A stave church is a medieval wooden Christian church once common in north-western Europe and extremely popular in Norway. The stave churches are Norway’s unique contribution to the worlds cultural heritage. Most were built between 1130 -1350 when the Black death brought all the new buildings to an end. Similar churches have existed throughout Europe but only the Norwegian ones have survived. Of the 1000 Stave churches that have been built only 28 still exist. The only surviving Stave churches outside of Norway exist in Sweden, Germany and Poland. There have been replicas built in Denmark and the USA.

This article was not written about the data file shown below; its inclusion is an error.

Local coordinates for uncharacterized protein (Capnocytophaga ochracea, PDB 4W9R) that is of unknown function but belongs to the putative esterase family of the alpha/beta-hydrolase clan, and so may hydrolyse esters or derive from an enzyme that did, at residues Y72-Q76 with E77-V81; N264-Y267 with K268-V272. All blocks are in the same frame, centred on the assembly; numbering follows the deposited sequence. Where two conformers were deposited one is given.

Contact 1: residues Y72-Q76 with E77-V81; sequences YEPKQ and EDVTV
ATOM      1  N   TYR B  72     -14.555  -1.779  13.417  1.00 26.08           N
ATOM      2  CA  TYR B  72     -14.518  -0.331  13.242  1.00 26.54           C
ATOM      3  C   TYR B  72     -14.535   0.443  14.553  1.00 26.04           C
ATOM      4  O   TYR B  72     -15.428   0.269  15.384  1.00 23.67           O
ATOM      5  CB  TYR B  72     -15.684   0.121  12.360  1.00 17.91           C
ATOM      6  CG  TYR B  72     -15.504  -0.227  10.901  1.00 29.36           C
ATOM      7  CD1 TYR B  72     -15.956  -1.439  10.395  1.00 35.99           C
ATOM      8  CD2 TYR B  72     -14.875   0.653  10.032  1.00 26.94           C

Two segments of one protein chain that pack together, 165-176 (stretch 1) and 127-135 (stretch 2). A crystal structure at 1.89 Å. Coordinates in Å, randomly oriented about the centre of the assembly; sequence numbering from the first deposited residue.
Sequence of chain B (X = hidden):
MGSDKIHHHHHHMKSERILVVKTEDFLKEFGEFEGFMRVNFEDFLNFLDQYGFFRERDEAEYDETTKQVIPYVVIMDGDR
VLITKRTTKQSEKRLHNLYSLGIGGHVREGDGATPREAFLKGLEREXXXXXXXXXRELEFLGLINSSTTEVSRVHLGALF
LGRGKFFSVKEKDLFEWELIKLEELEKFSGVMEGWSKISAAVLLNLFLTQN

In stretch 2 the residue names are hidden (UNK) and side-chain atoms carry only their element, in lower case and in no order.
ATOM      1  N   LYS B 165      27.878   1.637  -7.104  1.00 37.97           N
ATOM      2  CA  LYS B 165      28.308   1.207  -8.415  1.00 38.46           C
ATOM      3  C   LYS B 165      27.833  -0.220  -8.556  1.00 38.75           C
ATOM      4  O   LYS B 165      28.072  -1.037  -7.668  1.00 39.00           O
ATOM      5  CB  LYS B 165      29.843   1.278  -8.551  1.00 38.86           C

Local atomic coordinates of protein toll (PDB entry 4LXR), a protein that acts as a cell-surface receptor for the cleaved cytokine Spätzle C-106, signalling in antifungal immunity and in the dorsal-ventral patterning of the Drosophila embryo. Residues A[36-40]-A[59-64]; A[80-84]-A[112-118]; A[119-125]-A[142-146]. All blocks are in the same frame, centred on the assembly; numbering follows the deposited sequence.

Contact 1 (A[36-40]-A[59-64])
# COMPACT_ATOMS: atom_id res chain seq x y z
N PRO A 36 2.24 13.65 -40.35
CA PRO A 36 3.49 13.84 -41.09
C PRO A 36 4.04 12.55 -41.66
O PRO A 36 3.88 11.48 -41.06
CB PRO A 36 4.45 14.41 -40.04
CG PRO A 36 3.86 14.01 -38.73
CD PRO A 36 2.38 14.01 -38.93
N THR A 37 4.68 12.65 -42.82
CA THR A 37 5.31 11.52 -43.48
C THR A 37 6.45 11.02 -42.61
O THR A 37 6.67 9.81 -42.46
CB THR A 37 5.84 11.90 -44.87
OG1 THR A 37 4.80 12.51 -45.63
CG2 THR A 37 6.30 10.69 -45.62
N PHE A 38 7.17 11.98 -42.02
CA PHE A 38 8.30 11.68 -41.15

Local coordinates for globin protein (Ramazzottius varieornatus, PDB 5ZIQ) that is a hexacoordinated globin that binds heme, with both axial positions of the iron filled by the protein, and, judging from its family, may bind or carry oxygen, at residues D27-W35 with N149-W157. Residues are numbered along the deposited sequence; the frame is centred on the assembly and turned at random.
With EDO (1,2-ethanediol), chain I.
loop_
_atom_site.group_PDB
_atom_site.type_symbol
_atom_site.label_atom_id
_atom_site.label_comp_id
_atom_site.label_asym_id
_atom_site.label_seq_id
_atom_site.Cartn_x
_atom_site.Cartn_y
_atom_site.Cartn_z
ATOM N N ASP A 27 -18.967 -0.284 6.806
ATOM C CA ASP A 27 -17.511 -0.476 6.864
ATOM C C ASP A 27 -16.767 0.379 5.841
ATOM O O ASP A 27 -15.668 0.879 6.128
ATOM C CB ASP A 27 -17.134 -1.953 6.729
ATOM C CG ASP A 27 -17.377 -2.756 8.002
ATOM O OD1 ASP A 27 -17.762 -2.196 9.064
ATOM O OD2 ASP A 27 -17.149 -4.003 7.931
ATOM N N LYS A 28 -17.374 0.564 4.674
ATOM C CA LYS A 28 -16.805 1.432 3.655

The name derives from the buildings structure of post and lintel construction. Post and lintel being a building system where strong horizontal elements are held up by strong vertical elements with large spaces between them. This is usually used to hold up a roof, creating a largely open space beneath, for whatever the building was designed for. This type of timber framing used load-bearing posts to help support the upper parts of the building and transfer the loads throughout. Timber posts were used as supports in their early design and then they were set on stone foundations. Similar in design to the post church and equally as magnificent, its amazing too see how these iconic pieces of the architectural past have been maintained until today.